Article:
What’s worse that a hand with one thumb and four fingers? If a tiny primate called the aye-aye could talk, it might say a hand with TWO thumbs and four fingers. What’s worse than having an aye-aye show you its extra thumb? Having one point a finger at you – these strange Madagascar lemurs also have an unusually-long ring finger that locals believe will curse you to death if you’re on the receiving end of it. What’s worse than getting cursed by an aye-aye? That smug four-thumbs-up sign they give after dooming you to death.
“The aye-aye has the craziest hand of any primate. Their fingers have evolved to be extremely specialized - so specialized, in fact, that they aren't much help when it comes to moving through trees. When you watch them move, it looks like a strange lemur walking on spiders."
Adam Hartstone-Rose, associate professor of biological sciences at North Carolina State University, is a big expert in little primates. For proof, you need look no further than the fact that he discovered something over 100 years of primatological study of aye-aye bones and X-rays didn’t – the Daubentonia madagascariensis is the only primate with a second pseudothumb on each hand. In his paper published this week in The American Journal of Pysical Anthropology and in a press release, Hartstone-Rose explains his theory as to why only the aye-aye (of primates – the giant panda is one of a few other non-primates with them) may have evolved this strange extra digit.
“Pseudothumbs have been suggested to improve palmar dexterity in taxa with overly ‐generalized first digits (e.g., pandas) and to widen the hand for digging (e.g., some fossorial moles), but the aye‐aye's pseudothumb represents what we believe is a heretofore unrecognized third functional role: its accessory digit compensates for overspecialization of its fingers for non‐gripping functions (in this case, the aye‐aye's unique “tap foraging” practices).”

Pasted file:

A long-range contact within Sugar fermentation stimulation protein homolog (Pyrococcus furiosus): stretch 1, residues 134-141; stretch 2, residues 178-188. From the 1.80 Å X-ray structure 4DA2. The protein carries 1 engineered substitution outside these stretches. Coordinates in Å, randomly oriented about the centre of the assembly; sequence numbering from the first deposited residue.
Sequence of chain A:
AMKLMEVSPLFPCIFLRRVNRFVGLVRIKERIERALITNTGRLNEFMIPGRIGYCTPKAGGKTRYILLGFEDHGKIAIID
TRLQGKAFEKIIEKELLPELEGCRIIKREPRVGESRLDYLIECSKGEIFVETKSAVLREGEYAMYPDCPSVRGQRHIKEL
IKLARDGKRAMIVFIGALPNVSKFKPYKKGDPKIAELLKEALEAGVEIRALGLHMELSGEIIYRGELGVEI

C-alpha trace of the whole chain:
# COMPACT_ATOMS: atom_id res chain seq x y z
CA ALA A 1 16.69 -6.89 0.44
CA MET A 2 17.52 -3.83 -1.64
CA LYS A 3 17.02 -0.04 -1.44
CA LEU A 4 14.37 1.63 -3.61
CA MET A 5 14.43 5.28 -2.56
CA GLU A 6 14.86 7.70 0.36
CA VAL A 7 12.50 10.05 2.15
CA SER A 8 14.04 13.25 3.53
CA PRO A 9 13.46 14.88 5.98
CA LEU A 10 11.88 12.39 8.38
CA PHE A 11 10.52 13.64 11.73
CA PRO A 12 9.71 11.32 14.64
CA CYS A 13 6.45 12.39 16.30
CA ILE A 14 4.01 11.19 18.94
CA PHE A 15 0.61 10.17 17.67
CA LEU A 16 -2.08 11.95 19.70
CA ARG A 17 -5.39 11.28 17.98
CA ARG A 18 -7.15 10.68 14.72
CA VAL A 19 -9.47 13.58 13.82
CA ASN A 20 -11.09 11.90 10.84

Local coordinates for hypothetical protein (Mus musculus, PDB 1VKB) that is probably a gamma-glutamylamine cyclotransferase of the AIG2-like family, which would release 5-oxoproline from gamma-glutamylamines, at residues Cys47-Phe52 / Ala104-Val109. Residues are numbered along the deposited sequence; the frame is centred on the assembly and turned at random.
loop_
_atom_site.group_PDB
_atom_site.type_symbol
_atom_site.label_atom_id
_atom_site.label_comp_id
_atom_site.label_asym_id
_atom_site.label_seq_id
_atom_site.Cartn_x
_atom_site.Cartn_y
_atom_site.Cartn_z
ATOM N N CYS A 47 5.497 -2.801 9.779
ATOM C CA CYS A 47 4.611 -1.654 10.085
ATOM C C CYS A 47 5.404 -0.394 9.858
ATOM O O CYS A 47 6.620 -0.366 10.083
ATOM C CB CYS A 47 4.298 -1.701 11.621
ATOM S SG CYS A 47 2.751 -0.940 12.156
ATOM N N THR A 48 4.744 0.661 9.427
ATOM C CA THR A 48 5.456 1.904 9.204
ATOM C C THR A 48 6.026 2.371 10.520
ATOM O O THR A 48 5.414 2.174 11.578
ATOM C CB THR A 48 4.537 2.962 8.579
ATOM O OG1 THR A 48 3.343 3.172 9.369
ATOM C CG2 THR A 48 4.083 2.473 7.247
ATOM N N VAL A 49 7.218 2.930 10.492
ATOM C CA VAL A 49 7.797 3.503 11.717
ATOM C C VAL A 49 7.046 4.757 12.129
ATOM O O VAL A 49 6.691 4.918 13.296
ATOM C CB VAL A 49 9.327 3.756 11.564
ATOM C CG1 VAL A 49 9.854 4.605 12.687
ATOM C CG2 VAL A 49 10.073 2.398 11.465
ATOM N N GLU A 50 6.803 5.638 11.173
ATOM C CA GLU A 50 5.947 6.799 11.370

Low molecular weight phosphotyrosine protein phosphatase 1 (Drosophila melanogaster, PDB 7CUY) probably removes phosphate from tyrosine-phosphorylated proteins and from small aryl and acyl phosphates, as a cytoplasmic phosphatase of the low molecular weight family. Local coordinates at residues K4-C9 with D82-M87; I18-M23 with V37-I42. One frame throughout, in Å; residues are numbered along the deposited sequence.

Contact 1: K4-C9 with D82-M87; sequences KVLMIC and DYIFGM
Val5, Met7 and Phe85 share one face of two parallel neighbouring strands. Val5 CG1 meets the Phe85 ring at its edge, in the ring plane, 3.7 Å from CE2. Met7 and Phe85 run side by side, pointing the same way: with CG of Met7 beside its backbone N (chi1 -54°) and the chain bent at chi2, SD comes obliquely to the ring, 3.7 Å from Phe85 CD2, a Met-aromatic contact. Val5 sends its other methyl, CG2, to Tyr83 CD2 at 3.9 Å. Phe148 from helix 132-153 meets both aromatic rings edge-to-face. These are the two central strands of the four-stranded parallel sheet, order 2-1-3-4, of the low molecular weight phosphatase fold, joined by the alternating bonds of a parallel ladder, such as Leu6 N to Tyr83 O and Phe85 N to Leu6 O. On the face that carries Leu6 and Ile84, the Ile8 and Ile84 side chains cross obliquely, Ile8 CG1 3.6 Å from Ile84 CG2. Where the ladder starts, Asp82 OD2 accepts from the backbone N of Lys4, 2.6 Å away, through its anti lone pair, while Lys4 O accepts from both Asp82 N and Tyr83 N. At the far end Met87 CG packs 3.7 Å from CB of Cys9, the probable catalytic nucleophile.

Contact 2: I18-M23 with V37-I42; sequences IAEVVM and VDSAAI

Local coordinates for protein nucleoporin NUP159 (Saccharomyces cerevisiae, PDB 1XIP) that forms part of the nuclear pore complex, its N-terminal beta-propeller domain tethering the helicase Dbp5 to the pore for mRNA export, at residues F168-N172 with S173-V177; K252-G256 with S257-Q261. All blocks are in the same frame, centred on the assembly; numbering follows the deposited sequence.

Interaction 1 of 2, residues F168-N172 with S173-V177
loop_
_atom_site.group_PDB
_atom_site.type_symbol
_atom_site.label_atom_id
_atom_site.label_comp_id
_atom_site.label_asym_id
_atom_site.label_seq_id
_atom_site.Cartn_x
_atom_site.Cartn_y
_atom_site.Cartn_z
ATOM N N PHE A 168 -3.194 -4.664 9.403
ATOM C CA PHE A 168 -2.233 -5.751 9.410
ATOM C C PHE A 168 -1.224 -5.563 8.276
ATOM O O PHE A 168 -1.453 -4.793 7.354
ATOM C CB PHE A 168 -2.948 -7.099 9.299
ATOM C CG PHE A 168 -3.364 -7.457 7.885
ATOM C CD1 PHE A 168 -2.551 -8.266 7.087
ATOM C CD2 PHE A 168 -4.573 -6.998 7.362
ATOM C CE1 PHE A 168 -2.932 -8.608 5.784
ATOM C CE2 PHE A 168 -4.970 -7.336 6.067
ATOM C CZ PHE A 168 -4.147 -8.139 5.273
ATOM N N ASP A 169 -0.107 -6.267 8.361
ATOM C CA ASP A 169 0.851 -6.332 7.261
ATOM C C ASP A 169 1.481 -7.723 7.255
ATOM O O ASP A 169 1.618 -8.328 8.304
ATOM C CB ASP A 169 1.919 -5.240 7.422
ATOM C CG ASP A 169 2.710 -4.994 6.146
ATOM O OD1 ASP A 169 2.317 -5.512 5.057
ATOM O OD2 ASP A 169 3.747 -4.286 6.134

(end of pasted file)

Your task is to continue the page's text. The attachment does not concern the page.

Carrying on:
It's the curse of the curse-giver. Researchers believe the aye-aye developed its extremely long, skinny and scary-to-natives fingers for the two-fold purpose of tapping on trees to listen for hollow sounds (echolocation) and then inserting the same fingers into narrow openings to bring out the bugs. As one might imagine, these excellent long eating utensils make very poor gripping tools for swinging in trees to escape terrified humans. Hartstone-Rose found tiny muscles in the pseudothumbs which prove these digits evolved as extra swinging aids. And yes, the tiny aye-ayes really do need to swing from terrified humans.
“One myth claims that if an aye aye points its long, skeletal middle finger at you, you are cursed to death. Another describes how they sneak into villages at night and use their digit to stab sleeping locals in the aorta, and according to yet another, the sighting of an aye aye predicts the death of you or someone in your community.”
The Aye-Ayes Project points out that the aye-aye is protected by the Madagascar government but old customs die hard … and so do the little lemurs. Natives believe aye-ayes must be killed on sight and hung up until their ‘evil’ spirits leave the body. The name aye-aye is thought to mean “I don’t know” – a response natives may have given to curious Europeans in order to avoid saying its cursed moniker. Curiously, this is somewhat contrary to the western naval expression “Aye-aye” which means “yes.”
Here’s another new curse for the aye-aye -- Hartstone-Rose told The New York Times he believes bats and other species with extremely long fingers may have hidden second thumbs as well. Sorry, aye-ayes – your fifteen minutes of fame are up.
Maybe one of them should give Hartstone-Rose the evil finger.